The THES Diary

September 18, 1998


Whatever happened to Ruth Gee, former head of the late Association for Colleges? After advising government minister Stephen Byers and signing up for an MBA, she takes the spotlight next month as chief executive of British Training International, holding its first major conference. Set up by the government a year ago to market United Kingdom vocational education and training worldwide, BTI has enlisted the help of former Blue Peter presenter Valerie Singleton, who will be a speaker.


What's in a name? That question is exercising the minds of astronomers considering the fate of the Royal Greenwich Observatory.

The observatory is a defunct research lab in Cambridge and is due to be abolished next month. Some believe the name should be transferred to the University of Cambridge, where the Astronomer Royal resides. Others say it should be returned to its original owner, the Old Royal Observatory in Greenwich.

We trust the debate will be resolved in time for the millennium.


Sympathies to Portland State University, which last month was acquitted of violating any laws when it placed a professor on unpaid, indefinite sick leave with no hearing after he turned up on campus behaving oddly.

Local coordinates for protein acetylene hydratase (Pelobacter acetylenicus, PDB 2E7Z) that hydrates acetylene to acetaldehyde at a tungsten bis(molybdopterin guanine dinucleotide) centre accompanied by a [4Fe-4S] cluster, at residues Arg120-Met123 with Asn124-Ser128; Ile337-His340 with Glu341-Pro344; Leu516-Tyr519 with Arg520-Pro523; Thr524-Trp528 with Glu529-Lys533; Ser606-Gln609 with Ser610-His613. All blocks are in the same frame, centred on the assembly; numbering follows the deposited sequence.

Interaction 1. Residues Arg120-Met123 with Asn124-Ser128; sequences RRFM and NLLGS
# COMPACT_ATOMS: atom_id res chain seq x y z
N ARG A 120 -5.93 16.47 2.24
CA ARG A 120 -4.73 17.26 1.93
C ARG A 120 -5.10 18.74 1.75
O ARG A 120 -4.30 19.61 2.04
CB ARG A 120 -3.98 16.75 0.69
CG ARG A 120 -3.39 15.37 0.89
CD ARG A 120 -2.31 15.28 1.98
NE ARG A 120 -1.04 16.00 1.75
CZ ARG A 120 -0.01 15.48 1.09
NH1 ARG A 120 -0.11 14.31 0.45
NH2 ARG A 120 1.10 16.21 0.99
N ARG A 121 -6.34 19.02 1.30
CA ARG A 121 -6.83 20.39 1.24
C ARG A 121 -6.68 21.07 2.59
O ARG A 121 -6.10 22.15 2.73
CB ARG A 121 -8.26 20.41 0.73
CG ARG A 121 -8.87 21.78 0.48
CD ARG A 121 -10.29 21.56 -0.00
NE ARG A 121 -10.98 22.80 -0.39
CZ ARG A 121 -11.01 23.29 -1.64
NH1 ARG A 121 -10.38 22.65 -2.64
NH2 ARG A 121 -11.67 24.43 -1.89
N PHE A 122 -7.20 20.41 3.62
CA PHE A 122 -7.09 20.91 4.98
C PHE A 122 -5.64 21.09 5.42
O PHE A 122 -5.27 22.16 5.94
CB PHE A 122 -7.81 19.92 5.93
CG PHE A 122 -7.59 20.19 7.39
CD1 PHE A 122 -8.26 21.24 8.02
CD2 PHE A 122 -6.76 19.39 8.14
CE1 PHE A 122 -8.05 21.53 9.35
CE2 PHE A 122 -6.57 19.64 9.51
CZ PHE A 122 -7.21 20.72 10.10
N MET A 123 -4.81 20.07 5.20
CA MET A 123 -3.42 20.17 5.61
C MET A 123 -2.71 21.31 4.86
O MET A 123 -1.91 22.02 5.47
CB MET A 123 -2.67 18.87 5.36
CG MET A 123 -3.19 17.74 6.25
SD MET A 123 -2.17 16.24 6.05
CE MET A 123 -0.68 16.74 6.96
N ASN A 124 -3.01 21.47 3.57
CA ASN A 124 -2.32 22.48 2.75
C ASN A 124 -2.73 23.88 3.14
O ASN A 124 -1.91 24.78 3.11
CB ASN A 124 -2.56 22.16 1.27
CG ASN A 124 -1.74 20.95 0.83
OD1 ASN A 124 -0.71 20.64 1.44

According to the United States's Chronicle of Higher Education, the said professor was "talking like a duck, stalking furnitureI making whoosh sounds and engaging in conversations that did not make sense". Full marks to the university for distinguishing his behaviour from that of most academics.


Researchers from the Bristol Business School at the University of the West of England have identified "a particularly vigorous strain of humour" in social workers. They found that in two UK social services departments "social workers poke the finger of fun at themselves, rather than let other people do it", chuckling at the thought of working in one of society's most stressful jobs under constant budget pressures.


Colin Blakemore's presidential speech at the British Association festival of science set back transatlantic relations when he referred condescendingly to attending "the centenary annual meeting of our young daughter organisation, the American Association for the Advancement of Science". In fact, the AAAS is marking its 150th anniversary - although this puts it 17 years behind the BA, founded in 1831.

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